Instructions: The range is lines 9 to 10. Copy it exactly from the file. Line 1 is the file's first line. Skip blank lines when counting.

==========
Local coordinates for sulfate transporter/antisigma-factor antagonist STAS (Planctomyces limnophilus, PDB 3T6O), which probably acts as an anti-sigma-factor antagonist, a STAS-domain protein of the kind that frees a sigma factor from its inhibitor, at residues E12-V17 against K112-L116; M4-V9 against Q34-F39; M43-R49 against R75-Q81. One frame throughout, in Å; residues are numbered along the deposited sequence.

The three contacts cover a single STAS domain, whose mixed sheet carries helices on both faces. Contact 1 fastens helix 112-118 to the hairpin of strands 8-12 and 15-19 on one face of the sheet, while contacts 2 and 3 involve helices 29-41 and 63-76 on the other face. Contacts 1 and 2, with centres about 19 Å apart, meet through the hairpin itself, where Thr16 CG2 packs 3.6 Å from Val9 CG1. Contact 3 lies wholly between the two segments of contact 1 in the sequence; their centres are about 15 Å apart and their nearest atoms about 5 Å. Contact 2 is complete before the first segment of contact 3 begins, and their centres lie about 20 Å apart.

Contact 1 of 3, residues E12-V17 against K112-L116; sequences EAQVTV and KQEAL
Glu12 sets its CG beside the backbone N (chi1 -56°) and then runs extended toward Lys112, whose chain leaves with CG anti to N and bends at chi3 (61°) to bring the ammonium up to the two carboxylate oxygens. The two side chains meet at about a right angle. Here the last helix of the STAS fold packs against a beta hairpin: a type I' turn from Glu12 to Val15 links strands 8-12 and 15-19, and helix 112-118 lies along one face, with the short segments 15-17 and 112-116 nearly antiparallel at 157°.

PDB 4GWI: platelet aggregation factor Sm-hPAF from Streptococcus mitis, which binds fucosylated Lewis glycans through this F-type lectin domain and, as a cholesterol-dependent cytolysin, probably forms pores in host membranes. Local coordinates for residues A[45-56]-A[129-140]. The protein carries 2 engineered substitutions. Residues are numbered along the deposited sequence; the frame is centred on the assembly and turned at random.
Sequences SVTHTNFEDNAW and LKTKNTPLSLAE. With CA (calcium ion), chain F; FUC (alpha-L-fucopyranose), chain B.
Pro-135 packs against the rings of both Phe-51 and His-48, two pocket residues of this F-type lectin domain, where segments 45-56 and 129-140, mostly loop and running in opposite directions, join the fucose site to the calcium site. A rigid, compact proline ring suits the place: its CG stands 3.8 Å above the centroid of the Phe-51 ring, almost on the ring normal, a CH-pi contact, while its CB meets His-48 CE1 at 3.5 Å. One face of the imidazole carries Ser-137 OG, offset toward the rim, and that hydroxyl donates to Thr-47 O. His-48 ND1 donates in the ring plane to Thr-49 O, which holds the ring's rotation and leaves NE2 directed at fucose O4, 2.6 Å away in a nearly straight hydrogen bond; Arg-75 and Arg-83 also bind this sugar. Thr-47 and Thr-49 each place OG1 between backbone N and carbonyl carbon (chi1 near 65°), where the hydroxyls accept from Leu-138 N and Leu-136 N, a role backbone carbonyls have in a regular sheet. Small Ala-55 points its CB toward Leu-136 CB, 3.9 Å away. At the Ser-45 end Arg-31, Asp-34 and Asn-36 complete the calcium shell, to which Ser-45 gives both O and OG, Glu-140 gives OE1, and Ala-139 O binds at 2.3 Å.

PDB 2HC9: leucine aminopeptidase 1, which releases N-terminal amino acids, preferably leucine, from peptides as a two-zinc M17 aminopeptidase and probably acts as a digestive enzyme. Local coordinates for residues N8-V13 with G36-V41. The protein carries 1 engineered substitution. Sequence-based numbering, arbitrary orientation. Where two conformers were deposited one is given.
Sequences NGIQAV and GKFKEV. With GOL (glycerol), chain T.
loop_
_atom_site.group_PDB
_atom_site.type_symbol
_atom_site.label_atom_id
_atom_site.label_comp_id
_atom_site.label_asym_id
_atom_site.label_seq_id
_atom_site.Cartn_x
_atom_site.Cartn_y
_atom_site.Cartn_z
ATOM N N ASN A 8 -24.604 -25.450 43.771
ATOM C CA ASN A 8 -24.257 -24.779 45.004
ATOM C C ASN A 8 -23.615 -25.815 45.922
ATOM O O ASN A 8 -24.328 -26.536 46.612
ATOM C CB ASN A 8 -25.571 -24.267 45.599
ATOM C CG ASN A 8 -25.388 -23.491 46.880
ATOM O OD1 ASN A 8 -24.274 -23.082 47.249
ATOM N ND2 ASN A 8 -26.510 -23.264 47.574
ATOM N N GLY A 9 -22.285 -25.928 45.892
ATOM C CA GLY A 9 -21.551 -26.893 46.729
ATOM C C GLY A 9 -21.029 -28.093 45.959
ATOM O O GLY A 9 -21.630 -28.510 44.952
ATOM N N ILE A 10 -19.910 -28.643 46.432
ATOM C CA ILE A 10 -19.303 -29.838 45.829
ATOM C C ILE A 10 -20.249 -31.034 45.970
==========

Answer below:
Sequences NGIQAV and GKFKEV. With GOL (glycerol), chain T.
loop_